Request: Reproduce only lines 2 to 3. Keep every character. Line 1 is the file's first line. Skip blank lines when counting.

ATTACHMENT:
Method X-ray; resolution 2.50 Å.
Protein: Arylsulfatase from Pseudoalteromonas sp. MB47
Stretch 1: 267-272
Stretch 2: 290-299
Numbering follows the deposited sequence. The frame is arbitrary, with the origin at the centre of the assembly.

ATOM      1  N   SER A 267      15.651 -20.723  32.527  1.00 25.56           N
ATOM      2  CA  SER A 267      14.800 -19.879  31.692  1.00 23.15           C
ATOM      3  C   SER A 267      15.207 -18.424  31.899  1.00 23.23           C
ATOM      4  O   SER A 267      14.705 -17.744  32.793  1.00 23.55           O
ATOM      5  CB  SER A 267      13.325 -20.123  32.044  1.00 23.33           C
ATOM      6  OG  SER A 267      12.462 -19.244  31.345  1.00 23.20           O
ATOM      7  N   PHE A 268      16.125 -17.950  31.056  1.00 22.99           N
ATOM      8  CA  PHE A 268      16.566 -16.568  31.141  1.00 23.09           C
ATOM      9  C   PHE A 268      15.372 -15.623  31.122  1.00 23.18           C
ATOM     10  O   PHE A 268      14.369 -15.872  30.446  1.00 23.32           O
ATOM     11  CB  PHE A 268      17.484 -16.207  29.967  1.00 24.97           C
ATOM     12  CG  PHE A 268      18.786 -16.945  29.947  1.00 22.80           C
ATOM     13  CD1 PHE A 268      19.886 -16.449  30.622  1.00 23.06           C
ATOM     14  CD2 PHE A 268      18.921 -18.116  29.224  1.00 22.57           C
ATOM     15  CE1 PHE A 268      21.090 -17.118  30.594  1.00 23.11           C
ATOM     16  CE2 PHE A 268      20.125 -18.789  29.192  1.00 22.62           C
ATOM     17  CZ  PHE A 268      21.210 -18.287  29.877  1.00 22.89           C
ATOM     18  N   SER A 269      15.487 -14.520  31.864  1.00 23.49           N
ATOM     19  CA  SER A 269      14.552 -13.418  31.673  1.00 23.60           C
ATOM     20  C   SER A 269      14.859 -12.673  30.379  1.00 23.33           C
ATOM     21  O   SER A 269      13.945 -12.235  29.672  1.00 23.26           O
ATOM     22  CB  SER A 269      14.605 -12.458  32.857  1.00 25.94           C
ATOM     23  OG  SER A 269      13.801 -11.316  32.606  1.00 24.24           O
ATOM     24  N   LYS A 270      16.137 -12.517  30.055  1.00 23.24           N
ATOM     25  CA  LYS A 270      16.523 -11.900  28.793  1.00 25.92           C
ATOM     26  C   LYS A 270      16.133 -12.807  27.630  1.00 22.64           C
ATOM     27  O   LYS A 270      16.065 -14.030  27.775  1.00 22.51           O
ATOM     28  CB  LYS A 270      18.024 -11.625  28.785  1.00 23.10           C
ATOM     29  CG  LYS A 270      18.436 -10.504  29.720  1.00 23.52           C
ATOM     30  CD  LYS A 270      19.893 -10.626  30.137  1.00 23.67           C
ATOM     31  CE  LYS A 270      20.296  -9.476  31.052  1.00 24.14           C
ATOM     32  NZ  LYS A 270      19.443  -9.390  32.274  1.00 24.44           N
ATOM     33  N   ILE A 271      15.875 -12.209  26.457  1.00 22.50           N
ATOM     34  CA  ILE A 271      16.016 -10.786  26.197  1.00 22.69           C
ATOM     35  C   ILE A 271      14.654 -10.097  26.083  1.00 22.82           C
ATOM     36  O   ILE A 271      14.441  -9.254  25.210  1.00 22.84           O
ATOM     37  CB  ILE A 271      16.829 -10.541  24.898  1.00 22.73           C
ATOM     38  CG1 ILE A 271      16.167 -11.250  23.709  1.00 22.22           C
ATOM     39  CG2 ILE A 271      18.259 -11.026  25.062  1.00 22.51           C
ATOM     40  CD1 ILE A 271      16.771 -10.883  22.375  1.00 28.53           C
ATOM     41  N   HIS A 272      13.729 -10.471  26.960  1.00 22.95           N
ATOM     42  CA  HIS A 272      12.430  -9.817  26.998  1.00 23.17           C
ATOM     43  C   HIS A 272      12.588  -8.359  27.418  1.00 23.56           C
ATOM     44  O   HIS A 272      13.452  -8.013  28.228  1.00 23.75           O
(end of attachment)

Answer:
Protein: Arylsulfatase from Pseudoalteromonas sp. MB47
Stretch 1: 267-272